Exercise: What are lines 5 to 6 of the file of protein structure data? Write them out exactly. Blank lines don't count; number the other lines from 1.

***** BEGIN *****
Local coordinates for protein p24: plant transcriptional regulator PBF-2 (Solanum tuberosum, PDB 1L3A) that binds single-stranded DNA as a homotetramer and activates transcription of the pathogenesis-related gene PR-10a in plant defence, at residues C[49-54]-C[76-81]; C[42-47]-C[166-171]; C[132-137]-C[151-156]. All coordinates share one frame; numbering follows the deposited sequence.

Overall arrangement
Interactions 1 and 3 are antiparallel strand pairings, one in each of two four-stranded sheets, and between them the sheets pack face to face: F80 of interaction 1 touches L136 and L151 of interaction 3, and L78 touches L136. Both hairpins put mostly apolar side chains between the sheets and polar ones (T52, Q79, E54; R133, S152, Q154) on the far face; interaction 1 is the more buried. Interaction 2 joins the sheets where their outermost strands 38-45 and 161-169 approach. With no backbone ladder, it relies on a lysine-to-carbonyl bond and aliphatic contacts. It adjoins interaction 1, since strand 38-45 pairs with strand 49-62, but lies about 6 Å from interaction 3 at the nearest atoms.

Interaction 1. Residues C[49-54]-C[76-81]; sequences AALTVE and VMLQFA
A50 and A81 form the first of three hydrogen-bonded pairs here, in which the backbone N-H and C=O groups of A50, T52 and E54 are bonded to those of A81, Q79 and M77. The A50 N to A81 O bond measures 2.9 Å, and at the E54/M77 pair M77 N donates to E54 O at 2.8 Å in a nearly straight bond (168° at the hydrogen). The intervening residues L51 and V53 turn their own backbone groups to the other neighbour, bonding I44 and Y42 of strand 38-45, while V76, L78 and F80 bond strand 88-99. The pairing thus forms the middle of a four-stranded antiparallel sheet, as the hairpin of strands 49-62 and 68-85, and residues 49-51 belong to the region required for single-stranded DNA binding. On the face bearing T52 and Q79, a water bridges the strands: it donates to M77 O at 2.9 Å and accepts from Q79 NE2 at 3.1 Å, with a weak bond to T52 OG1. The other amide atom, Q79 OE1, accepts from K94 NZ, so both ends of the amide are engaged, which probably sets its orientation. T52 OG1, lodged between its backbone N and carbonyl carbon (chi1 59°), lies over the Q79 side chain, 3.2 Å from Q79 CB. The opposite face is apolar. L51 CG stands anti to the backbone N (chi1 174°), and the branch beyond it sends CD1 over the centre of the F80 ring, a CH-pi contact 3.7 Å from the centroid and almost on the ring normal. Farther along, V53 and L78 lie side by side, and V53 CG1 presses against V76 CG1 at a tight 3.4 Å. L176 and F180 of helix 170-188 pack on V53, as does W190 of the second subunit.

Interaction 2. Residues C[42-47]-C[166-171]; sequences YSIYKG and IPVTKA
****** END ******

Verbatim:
A50 and A81 form the first of three hydrogen-bonded pairs here, in which the backbone N-H and C=O groups of A50, T52 and E54 are bonded to those of A81, Q79 and M77. The A50 N to A81 O bond measures 2.9 Å, and at the E54/M77 pair M77 N donates to E54 O at 2.8 Å in a nearly straight bond (168° at the hydrogen). The intervening residues L51 and V53 turn their own backbone groups to the other neighbour, bonding I44 and Y42 of strand 38-45, while V76, L78 and F80 bond strand 88-99. The pairing thus forms the middle of a four-stranded antiparallel sheet, as the hairpin of strands 49-62 and 68-85, and residues 49-51 belong to the region required for single-stranded DNA binding. On the face bearing T52 and Q79, a water bridges the strands: it donates to M77 O at 2.9 Å and accepts from Q79 NE2 at 3.1 Å, with a weak bond to T52 OG1. The other amide atom, Q79 OE1, accepts from K94 NZ, so both ends of the amide are engaged, which probably sets its orientation. T52 OG1, lodged between its backbone N and carbonyl carbon (chi1 59°), lies over the Q79 side chain, 3.2 Å from Q79 CB. The opposite face is apolar. L51 CG stands anti to the backbone N (chi1 174°), and the branch beyond it sends CD1 over the centre of the F80 ring, a CH-pi contact 3.7 Å from the centroid and almost on the ring normal. Farther along, V53 and L78 lie side by side, and V53 CG1 presses against V76 CG1 at a tight 3.4 Å. L176 and F180 of helix 170-188 pack on V53, as does W190 of the second subunit.

Interaction 2. Residues C[42-47]-C[166-171]; sequences YSIYKG and IPVTKA